Abstract Listing by Session

SY12 All By Myself? Increasing the Involvement of Conservation Scientists in Effective Grassroots Conservation Action Worldwide

New Zealand Room 4      Wednesday, December 7th 2011

Organizer(s): Anderson, S.S., California State University Channel Islands; Sekercioglu, C., University of Utah

University-based conservation scientists are not as involved in grassroots conservation as they should be. This is particularly important for convincing decision-makers to take the necessary conservation action. Our experience has shown that decision-makers, especially in the developing world, are more likely to follow the recommendations of university-based scientists, whose academic credentials they trust, than those of independent NGOs, who they often suspect of having political agendas. Therefore, increased collaboration between grassroots conservation NGOs and research-focused conservation scientists is key to the success of effective, evidence-based conservation efforts. We will showcase a range of grassroots conservation case studies, all of which have fostered science-based, tangible conservation progress over many years while simultaneously educating and improving the quality of life for the general public and building true community-based support. We will highlight consistent themes from these case studies that span the globe and that have allowed them to persist and grow. We will make the case for why university-based conservation scientists should be more involved in grassroots conservation and outline effective ways of doing so, including undertaking evidence-based conservation science, communicating the results successfully to the decision-makers, and conducting public outreach and media engagement.

SY12.1   10:30  Turkey’s globally important biodiversity in crisis Çağan H. Şekercioğlu*, Department of Biology, University of Utah, 257 South 1400 East, Salt Lake City, UT 84112-0840, USA ; Sean Anderson, Environmental Science and Resource Management Program, 1 University Drive, California State University Channel Islands, Camarillo, CA 93012, USA; Erol Akçay, National Institute for Mathematical and Biological Synthesis (NIMBioS), University of Tennessee, 1534 White Ave Suite 400 Knoxville, TN 37996, USA ; Raşit Bilgin, Institute of Environmental Sciences, Boğaziçi University, Bebek, Istanbul, 34342, TURKEY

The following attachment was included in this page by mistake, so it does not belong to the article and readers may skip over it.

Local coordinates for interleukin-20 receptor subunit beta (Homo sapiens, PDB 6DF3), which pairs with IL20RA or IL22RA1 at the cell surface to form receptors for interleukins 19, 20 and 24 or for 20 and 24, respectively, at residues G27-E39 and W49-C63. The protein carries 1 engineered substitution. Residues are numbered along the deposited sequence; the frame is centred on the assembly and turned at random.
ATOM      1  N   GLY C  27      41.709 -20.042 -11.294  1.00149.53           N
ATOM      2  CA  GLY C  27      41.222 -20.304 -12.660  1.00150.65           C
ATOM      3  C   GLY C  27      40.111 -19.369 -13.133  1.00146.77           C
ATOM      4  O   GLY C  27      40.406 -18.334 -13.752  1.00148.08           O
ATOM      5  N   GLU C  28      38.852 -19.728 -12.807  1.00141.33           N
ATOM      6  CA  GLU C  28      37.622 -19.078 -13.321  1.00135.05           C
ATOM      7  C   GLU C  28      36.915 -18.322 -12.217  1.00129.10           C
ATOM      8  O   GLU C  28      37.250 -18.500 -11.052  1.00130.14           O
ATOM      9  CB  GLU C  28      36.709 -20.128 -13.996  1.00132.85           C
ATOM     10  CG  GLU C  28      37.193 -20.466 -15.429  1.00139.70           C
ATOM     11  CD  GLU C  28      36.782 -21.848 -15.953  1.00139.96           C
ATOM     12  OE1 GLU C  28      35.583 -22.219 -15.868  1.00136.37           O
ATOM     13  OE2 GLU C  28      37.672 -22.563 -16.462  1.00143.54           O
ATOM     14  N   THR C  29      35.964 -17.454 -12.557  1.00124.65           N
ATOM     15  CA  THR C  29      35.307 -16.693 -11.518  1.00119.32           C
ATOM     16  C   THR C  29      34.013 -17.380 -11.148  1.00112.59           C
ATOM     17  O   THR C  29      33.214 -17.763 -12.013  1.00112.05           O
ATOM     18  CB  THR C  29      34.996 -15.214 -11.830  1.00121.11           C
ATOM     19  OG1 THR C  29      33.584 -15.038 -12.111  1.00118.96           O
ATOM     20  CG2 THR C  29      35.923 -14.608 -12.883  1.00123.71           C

Turkey (Türkiye in Turkish) is the only country in the world mostly covered by three biodiversity hotspots (Caucasus, Irano-Anatolian, Mediterranean). Turkey’s position at the nexus of Europe, the Middle East, Central Asia and Africa, its mountains and its encirclement by three seas have resulted in high terrestrial, fresh water, and marine biodiversity. However, our scientific knowledge of Turkey’s biodiversity and associated conservation challenges is insufficient, mainly due to limited research and language barriers. Addressing this gap is especially relevant today because the important biodiversity of Turkey is facing severe and growing threats, especially from business interests and the government. Turkey ranks 140th out of 163 countries in biodiversity and habitat conservation. As one of the earliest loci of human civilization, Turkey has experienced millennia of human activities that have degraded the original ecosystems on land and sea. Although Turkey’s total forest area increased by 5.9% since 1973, other important habitats such as endemic-rich Mediterranean chapparal, grasslands, coastal areas, wetlands, and rivers are disappearing, and rampant erosion is degrading steppes and rangelands. Current development-focused policies, particularly regarding water use, threaten to eliminate much of what remains. Development, dam construction, draining wetlands, and irrigation are the most widespread threats. The first goal of this paper is to broadly survey what is known about Turkey’s biodiversity, and identify the areas where more research is needed. Our second goal is to identify the conservation challenges that Turkey is facing today and highlight the potential to preserve Turkey’s remaining biodiversity. Achieving this potential requires immediate action, international attention, and greater support for Turkey’s developing conservation capacity, and the expansion of a nascent Turkish conservation ethic.